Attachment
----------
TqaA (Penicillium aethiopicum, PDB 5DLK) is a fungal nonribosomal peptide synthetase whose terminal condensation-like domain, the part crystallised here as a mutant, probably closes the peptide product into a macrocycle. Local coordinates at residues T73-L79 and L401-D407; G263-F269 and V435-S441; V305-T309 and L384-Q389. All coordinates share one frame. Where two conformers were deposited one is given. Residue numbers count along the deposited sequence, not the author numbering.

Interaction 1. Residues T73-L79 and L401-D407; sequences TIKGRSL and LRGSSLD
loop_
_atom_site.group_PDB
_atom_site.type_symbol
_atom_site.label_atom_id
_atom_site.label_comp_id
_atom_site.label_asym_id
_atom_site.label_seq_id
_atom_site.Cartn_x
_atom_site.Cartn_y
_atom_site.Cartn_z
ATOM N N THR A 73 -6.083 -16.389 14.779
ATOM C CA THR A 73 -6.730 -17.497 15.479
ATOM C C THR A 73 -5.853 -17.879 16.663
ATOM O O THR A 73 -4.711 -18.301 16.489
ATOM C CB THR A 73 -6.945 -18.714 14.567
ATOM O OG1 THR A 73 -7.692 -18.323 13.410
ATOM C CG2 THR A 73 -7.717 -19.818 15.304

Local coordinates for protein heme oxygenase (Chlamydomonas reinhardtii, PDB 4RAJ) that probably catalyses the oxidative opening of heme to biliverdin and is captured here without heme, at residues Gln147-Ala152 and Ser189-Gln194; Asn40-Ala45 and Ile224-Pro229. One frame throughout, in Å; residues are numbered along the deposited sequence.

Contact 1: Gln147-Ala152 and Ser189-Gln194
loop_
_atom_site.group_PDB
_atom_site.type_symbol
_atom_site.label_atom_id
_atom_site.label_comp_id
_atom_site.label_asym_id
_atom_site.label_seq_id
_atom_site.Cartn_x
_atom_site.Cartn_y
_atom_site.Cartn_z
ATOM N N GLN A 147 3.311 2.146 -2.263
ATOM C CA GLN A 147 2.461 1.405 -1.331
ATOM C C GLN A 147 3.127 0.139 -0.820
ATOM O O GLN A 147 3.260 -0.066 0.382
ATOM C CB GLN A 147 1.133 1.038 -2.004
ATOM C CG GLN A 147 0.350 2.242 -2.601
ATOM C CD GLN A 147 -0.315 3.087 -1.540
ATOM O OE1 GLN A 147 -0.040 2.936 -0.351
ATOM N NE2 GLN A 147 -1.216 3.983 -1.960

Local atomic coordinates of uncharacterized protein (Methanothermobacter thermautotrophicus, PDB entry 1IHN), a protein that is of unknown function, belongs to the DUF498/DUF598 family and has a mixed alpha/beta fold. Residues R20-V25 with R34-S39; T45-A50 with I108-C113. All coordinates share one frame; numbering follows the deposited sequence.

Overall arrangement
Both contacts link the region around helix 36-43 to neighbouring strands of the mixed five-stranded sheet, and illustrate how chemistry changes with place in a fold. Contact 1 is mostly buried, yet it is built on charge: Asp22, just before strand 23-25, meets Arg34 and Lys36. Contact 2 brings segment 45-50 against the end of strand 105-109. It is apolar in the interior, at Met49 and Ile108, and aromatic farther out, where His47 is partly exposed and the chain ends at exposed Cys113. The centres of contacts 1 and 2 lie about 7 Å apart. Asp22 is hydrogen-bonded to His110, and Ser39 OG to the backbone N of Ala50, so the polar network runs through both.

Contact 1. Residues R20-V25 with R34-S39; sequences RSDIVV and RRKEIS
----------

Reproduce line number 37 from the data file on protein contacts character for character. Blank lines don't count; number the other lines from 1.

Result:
ATOM C CG GLN A 147 0.350 2.242 -2.601